New sources of sustainable energy are being discovered with each passing year, the majority of which have applications on both the commercial and the residential level. Some involve groundbreaking new technologies while others simply require a little knowledge and resourcefulness.
Compost has long been used as a safe and bountiful source for fertilizer. We are now recognizing, however, that compost can be used to produce energy on a massive scale. It can also be put to use in the home on a much smaller scale to provide energy as well. The combined practices are allowing us to make considerable progress in keeping food waste out of the earth's landfills.
By incorporating what we take out of the earth into the process of creating energy, we are helping to solidify a true cycle within nature that is beneficial to the land and mankind.
In residential applications, compost is being widely used as a means to heat water. Compost water heaters can be constructed by anyone who is familiar with the proper setup. Essentially, a compost water heater consists of a compost heap that is partially buried in the ground, tubing, an old water heater tank, and some sort of storage container for the heated water. Some people decide to use caging or containers of some sort to contain the compost, however, a mound is just as effective. The compost mound covers two coils of polyethylene tubing that run into custom converted tubing connections. These connections allow the water to flow into an old water heater tank that has been converted into a unit for heat exchange between the compost and the water.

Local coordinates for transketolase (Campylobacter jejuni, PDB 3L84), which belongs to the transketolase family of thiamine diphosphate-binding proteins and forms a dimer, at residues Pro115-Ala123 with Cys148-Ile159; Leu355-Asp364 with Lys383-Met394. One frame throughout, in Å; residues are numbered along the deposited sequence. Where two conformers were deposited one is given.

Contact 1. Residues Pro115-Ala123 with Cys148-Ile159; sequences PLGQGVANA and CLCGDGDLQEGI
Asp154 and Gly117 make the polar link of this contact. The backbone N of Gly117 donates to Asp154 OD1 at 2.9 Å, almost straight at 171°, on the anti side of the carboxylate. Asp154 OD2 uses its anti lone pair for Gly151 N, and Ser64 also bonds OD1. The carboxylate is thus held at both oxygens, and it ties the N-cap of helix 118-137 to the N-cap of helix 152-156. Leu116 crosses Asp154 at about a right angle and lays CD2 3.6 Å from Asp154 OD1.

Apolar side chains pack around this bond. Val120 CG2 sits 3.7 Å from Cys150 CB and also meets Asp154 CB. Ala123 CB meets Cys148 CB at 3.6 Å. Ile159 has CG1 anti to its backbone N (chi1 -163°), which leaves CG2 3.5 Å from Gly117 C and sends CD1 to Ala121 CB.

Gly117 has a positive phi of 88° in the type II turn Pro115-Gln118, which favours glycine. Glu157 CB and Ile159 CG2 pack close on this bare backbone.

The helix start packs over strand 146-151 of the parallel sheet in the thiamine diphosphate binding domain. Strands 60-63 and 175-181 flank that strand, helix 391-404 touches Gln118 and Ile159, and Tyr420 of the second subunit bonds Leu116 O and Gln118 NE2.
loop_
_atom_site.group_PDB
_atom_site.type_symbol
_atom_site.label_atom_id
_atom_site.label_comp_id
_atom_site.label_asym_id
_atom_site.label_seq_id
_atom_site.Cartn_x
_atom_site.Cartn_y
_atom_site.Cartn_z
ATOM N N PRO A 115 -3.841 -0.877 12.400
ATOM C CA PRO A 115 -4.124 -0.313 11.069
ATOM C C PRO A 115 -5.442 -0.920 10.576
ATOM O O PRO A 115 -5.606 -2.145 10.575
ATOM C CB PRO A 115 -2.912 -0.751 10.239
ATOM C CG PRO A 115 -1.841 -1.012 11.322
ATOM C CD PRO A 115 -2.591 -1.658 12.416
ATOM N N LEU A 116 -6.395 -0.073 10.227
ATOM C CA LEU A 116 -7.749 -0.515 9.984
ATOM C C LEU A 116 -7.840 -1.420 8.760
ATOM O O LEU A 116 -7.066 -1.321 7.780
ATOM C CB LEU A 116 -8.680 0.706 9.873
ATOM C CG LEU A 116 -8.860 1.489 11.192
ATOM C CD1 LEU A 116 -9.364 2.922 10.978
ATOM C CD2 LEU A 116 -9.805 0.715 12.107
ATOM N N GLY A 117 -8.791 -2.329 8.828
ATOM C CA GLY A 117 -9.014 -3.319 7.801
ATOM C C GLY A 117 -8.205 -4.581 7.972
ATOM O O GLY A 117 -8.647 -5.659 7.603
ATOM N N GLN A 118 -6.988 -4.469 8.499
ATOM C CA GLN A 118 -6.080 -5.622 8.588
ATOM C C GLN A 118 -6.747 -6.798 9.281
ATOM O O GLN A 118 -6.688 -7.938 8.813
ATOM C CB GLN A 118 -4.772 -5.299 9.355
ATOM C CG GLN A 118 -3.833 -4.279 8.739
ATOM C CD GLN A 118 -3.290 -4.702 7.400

People utilizing systems similar to the one described here have reported that the temperatures they achieve maintain a steady 130 degrees Fahrenheit through the majority of the year. The temperature can fluctuate, of course. The variables affecting the heat levels include the mixture of the compost, the amount of compost, and the insulation or actual materials used in the hardware. Exploring this kind of technology can allow you to reduce electrical bills in the home by a considerable amount.
Large-scale operations are based on the same basic principle of capturing the heat generated by compost. This heat is created as organic matter is broken down by the microscope organism present in the compost mixture. This method of capturing heat and converting it into usable electric power is an extremely efficient mode of recycling. The majority of the cost in setting up these kinds of plants resides in producing the machinery and paying workers to sort out materials such as metal from the organic matter that is being transferred to the facilities.
Recycling centers are not the only sectors of industry that realize the potential. Utility providers, like the ones at http://www.energyproviderstexas.com/green-energy=providers.html, are beginning to explore the possibilities in reducing the cost of electricity by keeping products such as grease, vegetables, and cooking oils out of landfills. Industries engaged in this practice are simply scaling up the process that has been occurring naturally in our gardens since the dawn of agriculture.